As members of the Greenwich community learn more about the proposed wind turbine park, they are voicing their concerns about its potential impact on this peaceful and tranquil community. The case is pending before the Ohio Power Siting Board (OPSB), docket #13-990-EL-BGN.
Kay VanScoy, a long-time resident of Greenwich who recently turned 100, said, “I think they will be too close to Greenwich. I’ve heard from big dairy farms that have turbines close to them that they have lost 20 percent of milk production because of them.”
Dean and Carol Sheldon, community members on Greenwich-Milan Townline Road, said, “We were impressed that the OPSB granted OMEGA the application for rehearing after reviewing the hundreds of comments filed by citizens and state and local officials. It would seem appropriate that an entire review of the Ohio Wind Farm siting criteria should be undertaken before a decision is made affecting submitted plans for the proposed Greenwich Wind Farm development.”
Other residents of the community, Heidi Johnson, and Tim Williams, voiced concerns about the impact on Greenwich.
Heidi said, “We have a geothermal heating/cooling system in our home, so we are not against alternative energy. Eight years ago we became interested in erecting a wind mill on our property. We had a company come and give us an estimate. The cost was going to be $25,000 and they told us that it would generate about $35 per month in electric. At that point, we realized that wind power was not a good investment in this area because the system would never pay for itself.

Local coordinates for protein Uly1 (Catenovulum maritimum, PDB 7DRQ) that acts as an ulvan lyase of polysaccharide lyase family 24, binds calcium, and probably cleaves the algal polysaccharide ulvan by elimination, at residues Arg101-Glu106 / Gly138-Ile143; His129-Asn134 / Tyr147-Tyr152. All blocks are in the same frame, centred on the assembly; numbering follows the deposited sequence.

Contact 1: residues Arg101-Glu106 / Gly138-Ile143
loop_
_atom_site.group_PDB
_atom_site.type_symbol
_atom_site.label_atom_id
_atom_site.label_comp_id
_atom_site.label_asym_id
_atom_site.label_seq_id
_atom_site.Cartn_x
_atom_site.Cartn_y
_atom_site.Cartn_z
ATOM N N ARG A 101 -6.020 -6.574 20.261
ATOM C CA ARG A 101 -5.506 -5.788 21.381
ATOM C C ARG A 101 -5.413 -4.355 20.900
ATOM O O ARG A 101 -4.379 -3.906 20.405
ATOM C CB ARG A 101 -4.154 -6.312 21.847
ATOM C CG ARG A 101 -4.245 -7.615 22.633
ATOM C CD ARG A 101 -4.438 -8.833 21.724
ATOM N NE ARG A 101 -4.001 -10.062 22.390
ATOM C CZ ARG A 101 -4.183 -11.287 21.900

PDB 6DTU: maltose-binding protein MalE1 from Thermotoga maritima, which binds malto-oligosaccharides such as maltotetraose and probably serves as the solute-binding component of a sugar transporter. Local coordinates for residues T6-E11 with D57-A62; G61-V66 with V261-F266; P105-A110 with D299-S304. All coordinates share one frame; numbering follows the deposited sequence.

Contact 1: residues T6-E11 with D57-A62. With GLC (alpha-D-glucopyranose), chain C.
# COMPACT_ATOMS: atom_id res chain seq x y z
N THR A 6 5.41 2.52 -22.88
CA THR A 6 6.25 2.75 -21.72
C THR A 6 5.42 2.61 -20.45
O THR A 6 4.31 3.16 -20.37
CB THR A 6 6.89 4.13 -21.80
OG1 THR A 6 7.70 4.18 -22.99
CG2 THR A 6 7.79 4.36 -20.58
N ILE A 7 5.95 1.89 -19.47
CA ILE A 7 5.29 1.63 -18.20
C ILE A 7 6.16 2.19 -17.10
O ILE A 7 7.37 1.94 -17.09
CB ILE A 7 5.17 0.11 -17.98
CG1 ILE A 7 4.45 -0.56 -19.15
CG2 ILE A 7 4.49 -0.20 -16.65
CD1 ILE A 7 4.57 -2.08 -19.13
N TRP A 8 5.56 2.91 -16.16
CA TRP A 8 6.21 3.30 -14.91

“We believe that putting 900 families within one-mile of a wind turbine is not a wise move. In Europe and Australia, they are moving wind turbines further and further away from private dwellings. Since wind turbines have been in these countries much longer than in the U.S., it seems that they have learned that placing them close to homes can cause problems for families.” Tim added, “If this project is pushed through, we as a community will be negatively impacted in many ways. Personally, there will be a negative visual impact which will ultimately lead to a larger and more destructive issue, the reduction of our property values.”
In addition, Ginnie Robson, life-long resident of Greenwich said, “In my mind I have been comparing the turbines coming to our area to the time before the indoor smoking ban was made law in Ohio in November of 2006. People’s choice to smoke directly infringed on non-smoker’s rights and health. Both sides of the issue were deeply affected but only one side had a choice. Again, the citizens neighboring the huge industrial complexes being created have no choice on a matter that will impact their health as well as their property values.”
The young, the old, life-long residents and those new to the area have great concerns about the proposed wind turbine development.
Greenwich Neighbors United is hosting an event on Feb. 22 to educate more citizens about the proposed wind park and provide an opportunity to voice their concerns. The event will be take place at South-Central (K-8) School, from 5 p.m. to 7 p.m.
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